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From: Jonathan Day (imipak_at_[hidden])
Date: 2005-06-15 20:34:34


Phew! I'd no idea my questions would create nearly
that kind of level of response on the list. I should
post more often! :)

Anyways, here are a few suggestions that might - just
might - work around some of the problems that have
been mentioned:

1. Publish the stable header files early, or fragments
thereof

People don't need the finished code to start
developing against your API, all they really need is a
list of prototypes. After all, we were all taught to
design first and then implement, right? :)

So long as people know what the function names are,
what sorts of parameters are desired, and what
constants are declared. They don't even need the
values of constants, if the code is correctly written,
just the names would be sufficient.

This gives developers a head-start on coding, but
would not imperil the publishing value, and would not
give the inevitable idiots code that may not work as
expected.

2. Parallel Trees

What I am thinking of here is something akin to Andrew
Morton's or Alan Cox' patch series for Linux. You have
the "official" Open-MPI, and then you have something
that contains all kinds of bits and bobs that aren't
stable, aren't validated, and may never be included in
the official release, but which would still be of
interest to researchers.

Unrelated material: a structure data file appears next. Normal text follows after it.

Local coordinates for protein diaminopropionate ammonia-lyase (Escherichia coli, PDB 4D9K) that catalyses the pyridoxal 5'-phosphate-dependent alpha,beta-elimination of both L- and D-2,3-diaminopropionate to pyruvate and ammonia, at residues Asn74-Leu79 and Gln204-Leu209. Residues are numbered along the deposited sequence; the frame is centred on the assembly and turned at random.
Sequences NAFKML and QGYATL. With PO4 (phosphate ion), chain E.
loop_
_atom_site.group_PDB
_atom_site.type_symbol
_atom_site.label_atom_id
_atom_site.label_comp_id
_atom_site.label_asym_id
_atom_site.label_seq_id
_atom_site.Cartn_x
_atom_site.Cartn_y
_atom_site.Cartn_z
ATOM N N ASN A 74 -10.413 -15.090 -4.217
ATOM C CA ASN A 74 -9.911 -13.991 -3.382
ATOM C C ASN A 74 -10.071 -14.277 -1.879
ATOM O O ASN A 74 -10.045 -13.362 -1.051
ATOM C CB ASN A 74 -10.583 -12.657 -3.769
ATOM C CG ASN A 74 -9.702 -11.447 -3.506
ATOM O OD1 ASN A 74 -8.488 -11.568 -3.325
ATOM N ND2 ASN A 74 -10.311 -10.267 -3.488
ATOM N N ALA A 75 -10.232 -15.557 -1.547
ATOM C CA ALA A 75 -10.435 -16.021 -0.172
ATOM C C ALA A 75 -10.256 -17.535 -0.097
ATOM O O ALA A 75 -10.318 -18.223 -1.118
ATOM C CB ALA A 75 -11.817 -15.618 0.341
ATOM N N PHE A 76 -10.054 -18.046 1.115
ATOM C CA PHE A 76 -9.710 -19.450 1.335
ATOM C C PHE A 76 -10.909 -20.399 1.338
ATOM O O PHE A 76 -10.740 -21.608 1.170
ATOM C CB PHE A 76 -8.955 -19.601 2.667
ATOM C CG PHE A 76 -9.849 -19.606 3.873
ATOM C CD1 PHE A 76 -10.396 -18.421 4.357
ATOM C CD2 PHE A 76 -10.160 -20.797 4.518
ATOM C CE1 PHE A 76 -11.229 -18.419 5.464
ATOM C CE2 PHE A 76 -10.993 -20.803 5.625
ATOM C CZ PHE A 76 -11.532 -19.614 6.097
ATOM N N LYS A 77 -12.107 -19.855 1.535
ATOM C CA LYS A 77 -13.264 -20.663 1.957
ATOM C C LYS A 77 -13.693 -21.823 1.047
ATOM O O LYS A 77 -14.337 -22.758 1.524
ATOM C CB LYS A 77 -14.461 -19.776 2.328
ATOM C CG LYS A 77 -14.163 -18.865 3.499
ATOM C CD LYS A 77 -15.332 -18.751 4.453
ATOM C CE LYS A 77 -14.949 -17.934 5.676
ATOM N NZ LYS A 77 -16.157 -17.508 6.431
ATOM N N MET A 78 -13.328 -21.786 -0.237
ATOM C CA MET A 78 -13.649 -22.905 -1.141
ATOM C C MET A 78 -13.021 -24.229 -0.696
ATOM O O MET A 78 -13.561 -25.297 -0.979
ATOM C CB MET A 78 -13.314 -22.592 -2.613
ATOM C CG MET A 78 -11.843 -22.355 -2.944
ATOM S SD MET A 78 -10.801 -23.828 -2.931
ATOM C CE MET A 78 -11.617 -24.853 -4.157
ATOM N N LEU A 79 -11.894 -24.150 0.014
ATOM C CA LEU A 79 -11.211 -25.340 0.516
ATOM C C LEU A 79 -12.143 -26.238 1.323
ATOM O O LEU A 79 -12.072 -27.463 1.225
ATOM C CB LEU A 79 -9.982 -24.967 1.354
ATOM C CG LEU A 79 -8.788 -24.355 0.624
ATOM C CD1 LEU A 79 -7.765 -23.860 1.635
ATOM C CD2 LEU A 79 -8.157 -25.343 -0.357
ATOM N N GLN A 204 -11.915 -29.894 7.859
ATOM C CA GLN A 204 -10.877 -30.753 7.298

What would this require? Probably nothing, on your
part, as something like this can be done perfectly
well by independent volunteers, but could just as well
be done by someone you designate. All they would do is
take suggested patches and assemble a workable
mega-patch, which developers can then choose to patch
the official source tree with or not as they desire.

What's in it for you? Well, it means that suggestions
you're not sure about but look intriguing can be
"tested" without being officially live. If the idea
works, it'll be obvious enough, soon enough, and you
can port it across.

This means you don't have to be absolutely rigid on
accepting or rejecting patches, because you then have
a pile you can decide on later, but which (in the
meantime) are subject to scrutiny and testing.

3. Own Your Code

It is hard to prove ownership, in a digital age, but
not completely impossible. For each function, you want
to generate a SHA-1 hash of the source and of the
binary (using default compiler options). You then do
likewise for each source file and object file and then
for each compiled program and library.

Most pirates and plagarists are lazy. It is very
unlikely they would go through every single function,
even to make the trivial change needed to alter the
hash values.

What you have, though, is a comprehensive,
multi-dimensional fingerprint of the entire project.
But a fingerprint that, if ANY component matches with
the original, is a strong indicator of theft.

You could do something like this with a relatively
simple script, you publish the hash values, and let
the community not only contribute to your work but
also contribute to policing against theft.

(There have been plenty of incidents of theft of GPLed
code, where this was discovered by users and reported,
where the FSF might never have known about the problem
otherwise.)

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